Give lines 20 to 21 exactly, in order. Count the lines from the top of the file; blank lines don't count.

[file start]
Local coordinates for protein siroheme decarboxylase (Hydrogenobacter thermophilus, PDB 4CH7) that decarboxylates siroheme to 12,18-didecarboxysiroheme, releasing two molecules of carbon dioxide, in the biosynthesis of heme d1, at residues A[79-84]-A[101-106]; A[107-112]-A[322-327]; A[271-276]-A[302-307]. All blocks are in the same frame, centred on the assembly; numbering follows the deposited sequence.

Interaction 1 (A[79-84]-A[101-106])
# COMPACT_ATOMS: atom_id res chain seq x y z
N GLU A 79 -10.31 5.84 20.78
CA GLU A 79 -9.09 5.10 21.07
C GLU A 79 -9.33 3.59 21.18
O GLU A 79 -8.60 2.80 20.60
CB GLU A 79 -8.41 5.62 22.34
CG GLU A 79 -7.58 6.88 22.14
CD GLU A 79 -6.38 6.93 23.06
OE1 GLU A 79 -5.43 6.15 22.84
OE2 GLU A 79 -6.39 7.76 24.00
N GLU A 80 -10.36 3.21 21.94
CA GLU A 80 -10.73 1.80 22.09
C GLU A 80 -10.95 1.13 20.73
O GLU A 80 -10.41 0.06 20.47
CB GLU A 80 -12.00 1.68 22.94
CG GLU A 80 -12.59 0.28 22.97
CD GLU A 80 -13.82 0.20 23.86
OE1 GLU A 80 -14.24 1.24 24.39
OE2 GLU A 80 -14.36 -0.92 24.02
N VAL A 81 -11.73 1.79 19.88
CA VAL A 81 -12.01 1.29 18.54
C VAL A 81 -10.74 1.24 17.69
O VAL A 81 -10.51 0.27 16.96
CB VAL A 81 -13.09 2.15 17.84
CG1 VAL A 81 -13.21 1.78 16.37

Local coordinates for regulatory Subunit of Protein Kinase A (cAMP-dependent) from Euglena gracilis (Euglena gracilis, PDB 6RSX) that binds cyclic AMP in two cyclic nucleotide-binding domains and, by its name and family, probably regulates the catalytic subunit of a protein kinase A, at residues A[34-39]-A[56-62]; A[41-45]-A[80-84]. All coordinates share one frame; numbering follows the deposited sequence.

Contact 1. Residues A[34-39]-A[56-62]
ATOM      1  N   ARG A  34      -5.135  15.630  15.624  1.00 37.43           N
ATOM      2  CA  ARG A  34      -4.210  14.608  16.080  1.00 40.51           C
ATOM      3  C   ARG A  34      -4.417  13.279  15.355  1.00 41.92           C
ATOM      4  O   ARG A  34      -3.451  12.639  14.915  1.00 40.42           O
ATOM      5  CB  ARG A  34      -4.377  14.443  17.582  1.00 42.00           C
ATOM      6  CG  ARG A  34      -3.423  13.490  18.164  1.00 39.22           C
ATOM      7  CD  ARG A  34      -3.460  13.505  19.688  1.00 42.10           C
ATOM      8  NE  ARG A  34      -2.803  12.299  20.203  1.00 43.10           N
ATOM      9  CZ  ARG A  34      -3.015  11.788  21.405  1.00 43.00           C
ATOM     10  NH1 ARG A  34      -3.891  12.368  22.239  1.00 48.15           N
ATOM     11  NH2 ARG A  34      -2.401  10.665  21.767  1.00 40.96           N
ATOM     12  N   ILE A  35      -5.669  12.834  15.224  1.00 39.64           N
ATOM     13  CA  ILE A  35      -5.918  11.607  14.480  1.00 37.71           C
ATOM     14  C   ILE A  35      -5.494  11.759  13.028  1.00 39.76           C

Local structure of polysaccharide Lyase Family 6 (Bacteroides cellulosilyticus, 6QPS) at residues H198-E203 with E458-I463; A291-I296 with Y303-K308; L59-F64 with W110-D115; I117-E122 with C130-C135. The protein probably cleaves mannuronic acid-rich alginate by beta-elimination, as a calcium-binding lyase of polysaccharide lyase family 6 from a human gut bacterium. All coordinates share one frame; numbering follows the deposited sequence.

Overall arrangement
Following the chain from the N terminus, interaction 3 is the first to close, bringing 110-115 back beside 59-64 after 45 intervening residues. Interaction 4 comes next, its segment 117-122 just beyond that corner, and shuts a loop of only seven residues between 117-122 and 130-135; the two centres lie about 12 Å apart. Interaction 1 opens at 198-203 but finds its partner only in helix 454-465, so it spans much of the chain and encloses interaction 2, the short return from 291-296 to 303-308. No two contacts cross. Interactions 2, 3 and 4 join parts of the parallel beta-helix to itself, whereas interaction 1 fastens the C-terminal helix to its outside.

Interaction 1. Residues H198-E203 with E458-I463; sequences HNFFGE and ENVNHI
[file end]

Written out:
OE1 GLU A 80 -14.24 1.24 24.39
OE2 GLU A 80 -14.36 -0.92 24.02